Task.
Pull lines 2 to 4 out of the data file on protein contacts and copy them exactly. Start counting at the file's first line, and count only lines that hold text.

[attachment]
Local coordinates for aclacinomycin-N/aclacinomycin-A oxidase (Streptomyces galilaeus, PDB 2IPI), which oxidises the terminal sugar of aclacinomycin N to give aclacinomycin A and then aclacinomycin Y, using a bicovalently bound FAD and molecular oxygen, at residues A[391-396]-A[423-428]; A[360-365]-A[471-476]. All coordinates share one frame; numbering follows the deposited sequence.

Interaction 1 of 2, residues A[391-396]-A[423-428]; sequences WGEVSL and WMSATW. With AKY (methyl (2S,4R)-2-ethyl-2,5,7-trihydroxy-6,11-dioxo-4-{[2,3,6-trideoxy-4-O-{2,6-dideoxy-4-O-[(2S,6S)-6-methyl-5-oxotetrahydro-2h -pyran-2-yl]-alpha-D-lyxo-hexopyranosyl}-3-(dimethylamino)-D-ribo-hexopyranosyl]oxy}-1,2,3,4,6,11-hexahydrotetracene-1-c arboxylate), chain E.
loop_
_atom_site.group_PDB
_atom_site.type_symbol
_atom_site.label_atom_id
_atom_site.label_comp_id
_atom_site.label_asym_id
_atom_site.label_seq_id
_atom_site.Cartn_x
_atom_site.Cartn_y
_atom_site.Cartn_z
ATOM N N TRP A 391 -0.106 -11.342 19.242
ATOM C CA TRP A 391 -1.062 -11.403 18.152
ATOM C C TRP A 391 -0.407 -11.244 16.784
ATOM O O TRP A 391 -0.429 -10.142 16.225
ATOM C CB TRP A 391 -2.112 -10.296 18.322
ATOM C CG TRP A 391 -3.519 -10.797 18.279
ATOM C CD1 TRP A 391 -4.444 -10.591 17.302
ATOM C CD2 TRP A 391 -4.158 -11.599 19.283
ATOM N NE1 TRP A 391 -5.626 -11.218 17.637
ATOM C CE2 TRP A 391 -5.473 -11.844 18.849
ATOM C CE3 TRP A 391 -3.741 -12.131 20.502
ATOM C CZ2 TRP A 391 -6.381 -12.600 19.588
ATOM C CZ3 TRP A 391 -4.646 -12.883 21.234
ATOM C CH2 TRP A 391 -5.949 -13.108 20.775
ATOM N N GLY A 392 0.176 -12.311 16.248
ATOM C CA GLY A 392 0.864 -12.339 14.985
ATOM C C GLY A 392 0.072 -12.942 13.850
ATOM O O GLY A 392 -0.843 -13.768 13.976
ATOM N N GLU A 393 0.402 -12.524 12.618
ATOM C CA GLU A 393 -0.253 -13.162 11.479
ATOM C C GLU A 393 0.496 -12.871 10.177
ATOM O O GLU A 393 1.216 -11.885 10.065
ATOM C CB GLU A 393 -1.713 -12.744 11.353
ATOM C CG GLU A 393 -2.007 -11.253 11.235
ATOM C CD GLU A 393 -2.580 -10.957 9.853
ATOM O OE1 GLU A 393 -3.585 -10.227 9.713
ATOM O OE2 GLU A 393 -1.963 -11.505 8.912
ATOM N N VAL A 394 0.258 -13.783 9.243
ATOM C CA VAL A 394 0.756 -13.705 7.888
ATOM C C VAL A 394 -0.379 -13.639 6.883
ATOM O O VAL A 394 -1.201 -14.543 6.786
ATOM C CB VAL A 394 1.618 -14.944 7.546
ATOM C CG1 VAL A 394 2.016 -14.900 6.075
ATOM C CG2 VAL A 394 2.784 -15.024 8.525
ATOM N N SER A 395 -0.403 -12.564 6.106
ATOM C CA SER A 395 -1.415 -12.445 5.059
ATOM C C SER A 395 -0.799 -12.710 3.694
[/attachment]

Interaction 1 of 2, residues A[391-396]-A[423-428]; sequences WGEVSL and WMSATW. With AKY (methyl (2S,4R)-2-ethyl-2,5,7-trihydroxy-6,11-dioxo-4-{[2,3,6-trideoxy-4-O-{2,6-dideoxy-4-O-[(2S,6S)-6-methyl-5-oxotetrahydro-2h -pyran-2-yl]-alpha-D-lyxo-hexopyranosyl}-3-(dimethylamino)-D-ribo-hexopyranosyl]oxy}-1,2,3,4,6,11-hexahydrotetracene-1-c arboxylate), chain E.
loop_
_atom_site.group_PDB